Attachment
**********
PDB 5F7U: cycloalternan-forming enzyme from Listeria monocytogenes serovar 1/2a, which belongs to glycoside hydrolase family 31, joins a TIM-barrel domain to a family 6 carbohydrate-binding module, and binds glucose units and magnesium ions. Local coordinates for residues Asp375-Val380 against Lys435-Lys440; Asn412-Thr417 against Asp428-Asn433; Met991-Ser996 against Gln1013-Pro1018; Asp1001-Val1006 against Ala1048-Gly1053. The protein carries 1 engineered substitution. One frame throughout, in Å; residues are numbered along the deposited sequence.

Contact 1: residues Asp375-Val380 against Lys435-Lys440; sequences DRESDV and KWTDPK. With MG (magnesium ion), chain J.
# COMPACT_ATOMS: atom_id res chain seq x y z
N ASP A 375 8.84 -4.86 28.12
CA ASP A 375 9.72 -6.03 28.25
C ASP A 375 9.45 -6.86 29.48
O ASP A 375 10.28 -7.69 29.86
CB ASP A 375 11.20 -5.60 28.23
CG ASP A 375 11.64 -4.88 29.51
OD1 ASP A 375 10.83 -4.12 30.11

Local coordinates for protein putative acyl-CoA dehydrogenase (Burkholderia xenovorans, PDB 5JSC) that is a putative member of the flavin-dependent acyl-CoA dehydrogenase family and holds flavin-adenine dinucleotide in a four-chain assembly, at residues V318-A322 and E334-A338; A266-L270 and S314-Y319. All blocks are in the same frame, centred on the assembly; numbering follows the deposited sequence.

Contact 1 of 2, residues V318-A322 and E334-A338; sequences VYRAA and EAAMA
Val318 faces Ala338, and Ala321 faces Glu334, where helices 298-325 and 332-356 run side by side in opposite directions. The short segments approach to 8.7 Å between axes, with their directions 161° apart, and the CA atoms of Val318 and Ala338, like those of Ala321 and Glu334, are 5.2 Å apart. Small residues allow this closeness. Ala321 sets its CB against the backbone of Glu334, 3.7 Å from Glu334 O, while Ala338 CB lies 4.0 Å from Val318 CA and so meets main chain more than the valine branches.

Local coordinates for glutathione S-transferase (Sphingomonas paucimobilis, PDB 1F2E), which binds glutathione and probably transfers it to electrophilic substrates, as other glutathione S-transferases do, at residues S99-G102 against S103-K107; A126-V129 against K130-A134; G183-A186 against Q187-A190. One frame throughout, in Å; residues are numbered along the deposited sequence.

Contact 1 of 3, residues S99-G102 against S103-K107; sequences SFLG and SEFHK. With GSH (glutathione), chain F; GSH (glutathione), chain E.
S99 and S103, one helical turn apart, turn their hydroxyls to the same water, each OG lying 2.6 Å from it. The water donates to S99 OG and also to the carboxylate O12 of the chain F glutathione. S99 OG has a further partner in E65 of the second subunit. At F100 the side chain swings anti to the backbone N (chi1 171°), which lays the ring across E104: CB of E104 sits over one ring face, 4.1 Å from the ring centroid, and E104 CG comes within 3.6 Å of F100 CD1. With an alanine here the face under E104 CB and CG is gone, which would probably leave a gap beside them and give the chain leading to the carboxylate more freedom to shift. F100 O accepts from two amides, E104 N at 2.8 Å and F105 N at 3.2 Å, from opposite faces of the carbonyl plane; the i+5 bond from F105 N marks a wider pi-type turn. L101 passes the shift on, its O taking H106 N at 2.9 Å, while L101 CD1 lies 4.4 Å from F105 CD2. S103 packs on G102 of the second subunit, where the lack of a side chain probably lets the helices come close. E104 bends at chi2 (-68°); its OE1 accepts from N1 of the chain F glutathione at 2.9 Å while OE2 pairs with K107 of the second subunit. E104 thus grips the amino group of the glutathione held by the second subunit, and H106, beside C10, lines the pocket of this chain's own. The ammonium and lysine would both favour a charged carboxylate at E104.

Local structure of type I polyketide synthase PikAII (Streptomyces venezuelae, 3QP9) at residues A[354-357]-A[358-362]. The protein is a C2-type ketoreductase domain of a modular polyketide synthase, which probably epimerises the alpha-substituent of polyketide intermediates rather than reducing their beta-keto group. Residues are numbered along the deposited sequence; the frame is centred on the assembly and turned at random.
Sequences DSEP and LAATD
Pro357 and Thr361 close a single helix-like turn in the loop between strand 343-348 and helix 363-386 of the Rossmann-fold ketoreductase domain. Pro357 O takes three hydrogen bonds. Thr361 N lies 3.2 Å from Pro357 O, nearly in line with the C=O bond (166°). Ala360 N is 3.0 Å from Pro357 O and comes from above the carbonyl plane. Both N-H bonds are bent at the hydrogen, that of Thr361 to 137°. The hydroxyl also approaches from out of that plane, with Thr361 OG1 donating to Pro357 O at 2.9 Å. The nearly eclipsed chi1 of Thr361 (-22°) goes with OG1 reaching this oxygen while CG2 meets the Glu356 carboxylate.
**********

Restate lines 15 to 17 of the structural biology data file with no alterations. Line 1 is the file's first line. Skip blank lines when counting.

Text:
Contact 1 of 3, residues S99-G102 against S103-K107; sequences SFLG and SEFHK. With GSH (glutathione), chain F; GSH (glutathione), chain E.
S99 and S103, one helical turn apart, turn their hydroxyls to the same water, each OG lying 2.6 Å from it. The water donates to S99 OG and also to the carboxylate O12 of the chain F glutathione. S99 OG has a further partner in E65 of the second subunit. At F100 the side chain swings anti to the backbone N (chi1 171°), which lays the ring across E104: CB of E104 sits over one ring face, 4.1 Å from the ring centroid, and E104 CG comes within 3.6 Å of F100 CD1. With an alanine here the face under E104 CB and CG is gone, which would probably leave a gap beside them and give the chain leading to the carboxylate more freedom to shift. F100 O accepts from two amides, E104 N at 2.8 Å and F105 N at 3.2 Å, from opposite faces of the carbonyl plane; the i+5 bond from F105 N marks a wider pi-type turn. L101 passes the shift on, its O taking H106 N at 2.9 Å, while L101 CD1 lies 4.4 Å from F105 CD2. S103 packs on G102 of the second subunit, where the lack of a side chain probably lets the helices come close. E104 bends at chi2 (-68°); its OE1 accepts from N1 of the chain F glutathione at 2.9 Å while OE2 pairs with K107 of the second subunit. E104 thus grips the amino group of the glutathione held by the second subunit, and H106, beside C10, lines the pocket of this chain's own. The ammonium and lysine would both favour a charged carboxylate at E104.

Local structure of type I polyketide synthase PikAII (Streptomyces venezuelae, 3QP9) at residues A[354-357]-A[358-362]. The protein is a C2-type ketoreductase domain of a modular polyketide synthase, which probably epimerises the alpha-substituent of polyketide intermediates rather than reducing their beta-keto group. Residues are numbered along the deposited sequence; the frame is centred on the assembly and turned at random.